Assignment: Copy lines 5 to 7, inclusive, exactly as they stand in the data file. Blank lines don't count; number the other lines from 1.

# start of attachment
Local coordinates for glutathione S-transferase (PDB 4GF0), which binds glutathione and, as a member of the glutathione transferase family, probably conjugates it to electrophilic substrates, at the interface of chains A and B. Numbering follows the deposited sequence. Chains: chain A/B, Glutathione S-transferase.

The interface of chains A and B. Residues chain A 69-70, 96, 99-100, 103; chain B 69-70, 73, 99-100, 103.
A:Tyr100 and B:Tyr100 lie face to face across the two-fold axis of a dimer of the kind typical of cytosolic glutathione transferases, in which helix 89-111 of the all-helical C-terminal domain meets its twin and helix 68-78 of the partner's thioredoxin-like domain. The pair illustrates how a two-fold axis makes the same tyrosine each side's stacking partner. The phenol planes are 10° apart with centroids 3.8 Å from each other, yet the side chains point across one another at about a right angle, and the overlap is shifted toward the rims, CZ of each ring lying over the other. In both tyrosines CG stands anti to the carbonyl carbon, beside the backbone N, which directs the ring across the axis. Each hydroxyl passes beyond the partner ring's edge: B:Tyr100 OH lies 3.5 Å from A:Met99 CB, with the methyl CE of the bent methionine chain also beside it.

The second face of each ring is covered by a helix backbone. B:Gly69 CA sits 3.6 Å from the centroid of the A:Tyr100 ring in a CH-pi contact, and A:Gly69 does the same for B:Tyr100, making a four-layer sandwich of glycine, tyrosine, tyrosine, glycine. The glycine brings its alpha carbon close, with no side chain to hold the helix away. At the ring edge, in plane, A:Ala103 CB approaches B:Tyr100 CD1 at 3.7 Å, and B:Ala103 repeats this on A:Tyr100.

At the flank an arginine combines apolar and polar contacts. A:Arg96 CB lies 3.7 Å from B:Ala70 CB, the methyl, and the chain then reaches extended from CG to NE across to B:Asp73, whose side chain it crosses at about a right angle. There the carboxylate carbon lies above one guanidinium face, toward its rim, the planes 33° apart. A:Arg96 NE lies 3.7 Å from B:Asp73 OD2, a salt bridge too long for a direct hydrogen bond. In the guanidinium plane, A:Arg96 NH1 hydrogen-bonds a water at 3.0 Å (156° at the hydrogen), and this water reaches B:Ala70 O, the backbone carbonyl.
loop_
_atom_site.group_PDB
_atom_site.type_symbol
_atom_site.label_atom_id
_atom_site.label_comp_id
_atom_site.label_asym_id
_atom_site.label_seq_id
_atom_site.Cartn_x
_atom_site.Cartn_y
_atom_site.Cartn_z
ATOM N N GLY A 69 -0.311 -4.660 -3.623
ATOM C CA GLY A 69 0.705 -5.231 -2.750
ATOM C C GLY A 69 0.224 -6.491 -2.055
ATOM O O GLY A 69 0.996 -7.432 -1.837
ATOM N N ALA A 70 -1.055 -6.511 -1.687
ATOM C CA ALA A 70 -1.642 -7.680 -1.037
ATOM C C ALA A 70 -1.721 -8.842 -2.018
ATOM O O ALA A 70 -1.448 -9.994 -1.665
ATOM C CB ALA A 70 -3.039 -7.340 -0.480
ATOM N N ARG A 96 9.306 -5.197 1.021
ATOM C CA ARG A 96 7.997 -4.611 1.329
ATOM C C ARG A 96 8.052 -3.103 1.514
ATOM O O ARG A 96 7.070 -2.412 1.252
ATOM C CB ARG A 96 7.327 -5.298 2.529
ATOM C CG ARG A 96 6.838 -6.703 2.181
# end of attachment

At the flank an arginine combines apolar and polar contacts. A:Arg96 CB lies 3.7 Å from B:Ala70 CB, the methyl, and the chain then reaches extended from CG to NE across to B:Asp73, whose side chain it crosses at about a right angle. There the carboxylate carbon lies above one guanidinium face, toward its rim, the planes 33° apart. A:Arg96 NE lies 3.7 Å from B:Asp73 OD2, a salt bridge too long for a direct hydrogen bond. In the guanidinium plane, A:Arg96 NH1 hydrogen-bonds a water at 3.0 Å (156° at the hydrogen), and this water reaches B:Ala70 O, the backbone carbonyl.
loop_
_atom_site.group_PDB